“Readers don’t trust sponsored Content…” says sponsored content sponsored by sponsored content company Contently. pic.twitter.com/PNKyXtsMpk
— Jack Marshall (@JackMarshall) July 28, 2014
At some point, the shoe was always going to drop on the scam that is “sponsored content” or “native advertising” or “enhanced advertorial techniques” or whatever bullshit word the industry needs to disguise its own ethical collapse. So here’s the breaking news: when you whore out your editorial pages to advertisers, and do your best to merge your own editorial copy with advertising and p.r., readers think less of you, stop trusting you and start suspecting the ethics and source of everything you publish.
Since this truth is hard to accept when your paycheck is at stake, a study was required to discover the bleeding obvious. The IAB/Edelman report questioned 5,000 consumers of news of various kinds. Here’s their bottom line:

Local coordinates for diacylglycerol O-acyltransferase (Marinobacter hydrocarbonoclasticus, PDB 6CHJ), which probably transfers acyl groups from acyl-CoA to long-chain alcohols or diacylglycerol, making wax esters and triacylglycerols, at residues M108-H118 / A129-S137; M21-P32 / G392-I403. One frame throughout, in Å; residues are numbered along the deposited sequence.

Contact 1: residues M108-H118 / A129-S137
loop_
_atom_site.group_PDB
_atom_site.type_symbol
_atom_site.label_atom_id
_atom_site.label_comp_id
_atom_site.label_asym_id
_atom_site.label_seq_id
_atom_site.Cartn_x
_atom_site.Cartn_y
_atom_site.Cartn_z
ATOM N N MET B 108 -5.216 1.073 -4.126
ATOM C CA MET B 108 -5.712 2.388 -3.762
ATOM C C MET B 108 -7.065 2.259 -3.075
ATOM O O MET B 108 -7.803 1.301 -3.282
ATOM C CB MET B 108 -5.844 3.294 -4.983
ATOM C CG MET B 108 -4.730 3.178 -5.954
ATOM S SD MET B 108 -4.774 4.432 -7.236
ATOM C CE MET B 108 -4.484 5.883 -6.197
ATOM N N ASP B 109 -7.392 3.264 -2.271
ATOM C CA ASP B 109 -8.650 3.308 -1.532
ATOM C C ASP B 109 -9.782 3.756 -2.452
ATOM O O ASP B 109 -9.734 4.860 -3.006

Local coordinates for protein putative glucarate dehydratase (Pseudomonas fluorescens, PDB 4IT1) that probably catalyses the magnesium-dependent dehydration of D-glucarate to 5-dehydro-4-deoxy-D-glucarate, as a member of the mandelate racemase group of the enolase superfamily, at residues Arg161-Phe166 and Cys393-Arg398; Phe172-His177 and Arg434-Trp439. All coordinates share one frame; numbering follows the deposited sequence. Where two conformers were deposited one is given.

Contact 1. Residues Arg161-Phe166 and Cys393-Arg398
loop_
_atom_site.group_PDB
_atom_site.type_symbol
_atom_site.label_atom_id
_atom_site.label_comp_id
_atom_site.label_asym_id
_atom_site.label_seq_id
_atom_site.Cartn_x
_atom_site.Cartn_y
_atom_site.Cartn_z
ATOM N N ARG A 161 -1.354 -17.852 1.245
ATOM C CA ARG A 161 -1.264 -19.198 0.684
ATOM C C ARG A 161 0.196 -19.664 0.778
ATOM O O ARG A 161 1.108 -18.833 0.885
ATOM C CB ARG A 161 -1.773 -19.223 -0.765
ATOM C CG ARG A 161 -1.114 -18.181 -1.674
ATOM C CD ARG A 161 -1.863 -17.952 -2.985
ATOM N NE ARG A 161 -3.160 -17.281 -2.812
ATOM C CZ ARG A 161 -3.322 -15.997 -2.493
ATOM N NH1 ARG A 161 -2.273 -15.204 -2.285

The study shows that media companies carry a far higher risk to their reputation and value perception in allowing native advertising than their brand advertisers. However, native advertising on business news, and entertainment news sites, was less problematic than on general news sites. In addition, six out of 10 people visiting general news sites said it was not clear if a brand had paid for the content.
When 60 percent of readers don’t know if the stuff they’re reading is paid for by advertisers or is, you know, what used to be called journalism, we have pretty solid objective proof of the deception inherent in the practice. More to the point, 73 percent of readers say that native advertising adds no value to general news sites. So please spare me the somewhat creepy idea that these exercises in propaganda actually enhance the reader experience. The readers don’t think so.
The study also reveals the ratchet effect of this deal with the devil. Advertisers get a real boost by leeching off the accumulated trust of a publication like, say, Forbes or Buzzfeed, or the Atlantic. But the more sponsored content fills those pages, the less readers trust them. And so the value to advertisers declines as the trust in various publications declines. In this slow circling of the ethical drain, everyone loses, but the advertisers at least get some bang for their buck. The news sites?
Integrity is a really tough thing to get back, isn’t it?